“The administrative record contains over 9,000 pages of materials,” she wrote. “However, the (board's) decision contains no findings of fact, no adoption of the (state agency report), no indications as to which criteria and standards were met or were not met, no indication as to why the board must have disagreed with the (state agency report) and no conclusions by the board.”
In reaching her decision, Judge Petrungaro cited the appellate court decision, which ordered the facilities board to provide a “reasoned opinion” explaining why it approved construction of a $16.3 million nursing facility in Pecatonica, about 17 miles west of Rockford. The staff found that the project did not meet key state criteria.
The appellate court rejected two earlier appellate court cases that ruled that the facilities board need only provide a boilerplate explanation.
Frank Urso, general counsel for the facilities board, said it appears that Judge Petrungaro wants the board to address the staff report findings more definitively.
“We're trying to determine exactly what the court is looking for so we can respond appropriately,” he added.
Susan Milford, Centegra's senior vice president of strategy and development, downplayed the Judge Petrungaro's decision, saying it didn't conclude the case but was merely a request for additional information, which the Crystal Lake-based health system supports.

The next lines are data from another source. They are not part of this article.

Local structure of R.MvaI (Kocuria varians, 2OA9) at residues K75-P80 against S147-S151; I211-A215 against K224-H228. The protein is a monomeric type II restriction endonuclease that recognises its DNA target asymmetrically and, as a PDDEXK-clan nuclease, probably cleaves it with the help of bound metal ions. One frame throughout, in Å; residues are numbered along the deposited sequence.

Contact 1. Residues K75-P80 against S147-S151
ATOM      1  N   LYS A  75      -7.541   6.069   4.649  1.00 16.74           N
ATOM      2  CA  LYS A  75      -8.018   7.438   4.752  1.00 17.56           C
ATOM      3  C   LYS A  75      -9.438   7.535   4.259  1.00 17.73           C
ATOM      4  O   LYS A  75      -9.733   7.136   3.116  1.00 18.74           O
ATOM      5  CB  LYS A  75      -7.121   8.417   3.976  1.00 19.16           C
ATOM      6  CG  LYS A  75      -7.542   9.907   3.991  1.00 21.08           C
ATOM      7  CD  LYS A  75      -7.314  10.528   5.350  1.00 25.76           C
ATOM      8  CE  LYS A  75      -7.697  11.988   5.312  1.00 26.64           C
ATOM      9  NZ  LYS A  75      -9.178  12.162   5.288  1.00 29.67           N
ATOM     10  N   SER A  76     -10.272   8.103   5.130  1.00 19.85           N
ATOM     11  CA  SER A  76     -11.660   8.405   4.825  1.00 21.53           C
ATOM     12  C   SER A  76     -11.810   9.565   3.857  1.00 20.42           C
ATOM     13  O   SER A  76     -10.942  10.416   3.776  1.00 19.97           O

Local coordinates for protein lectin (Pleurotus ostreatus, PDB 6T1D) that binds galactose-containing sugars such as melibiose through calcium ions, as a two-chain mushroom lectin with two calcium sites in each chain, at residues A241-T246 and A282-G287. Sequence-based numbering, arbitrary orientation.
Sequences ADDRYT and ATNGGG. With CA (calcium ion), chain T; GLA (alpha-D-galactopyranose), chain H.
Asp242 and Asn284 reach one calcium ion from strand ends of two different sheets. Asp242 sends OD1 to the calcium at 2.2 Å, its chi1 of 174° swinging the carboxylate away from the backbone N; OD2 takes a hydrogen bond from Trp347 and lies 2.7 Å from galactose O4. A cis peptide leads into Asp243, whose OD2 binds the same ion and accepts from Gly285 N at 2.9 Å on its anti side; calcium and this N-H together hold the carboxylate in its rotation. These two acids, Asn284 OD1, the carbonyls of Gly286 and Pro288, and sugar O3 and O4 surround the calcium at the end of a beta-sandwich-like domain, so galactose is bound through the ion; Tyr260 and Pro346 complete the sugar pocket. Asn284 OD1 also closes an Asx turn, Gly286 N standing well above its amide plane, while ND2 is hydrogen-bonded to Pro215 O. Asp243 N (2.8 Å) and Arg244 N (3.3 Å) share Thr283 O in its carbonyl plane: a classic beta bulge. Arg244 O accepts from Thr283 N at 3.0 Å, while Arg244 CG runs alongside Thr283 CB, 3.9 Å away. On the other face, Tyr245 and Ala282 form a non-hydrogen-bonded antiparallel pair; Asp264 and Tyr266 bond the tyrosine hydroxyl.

Centegra's plan was opposed by Elgin-based Sherman Hospital Health Systems, which was later acquired by Advocate Health Care, and by Advocate's Good Shepherd Hospital in Barrington. Janesville, Wis.-based Mercy Health System, which put forward a rival, smaller plan for a hospital in Crystal Lake, also opposed Centegra's plan. Mercy sued the facilities board in Will County Circuit Court in August 2012, seeking to overturn the decision.
In September 2012, the board rejected Mercy's proposal to build a $115 million hospital in Crystal Lake.
Richard Gruber, a vice president at Mercy, praised Judge Petrungaro's decision, saying, “Transparency is a very important aspect of public review, and sometimes that needs to be enforced.”
Judge snarls Centegra hospital plan originally appeared on Crain's Chicago Business.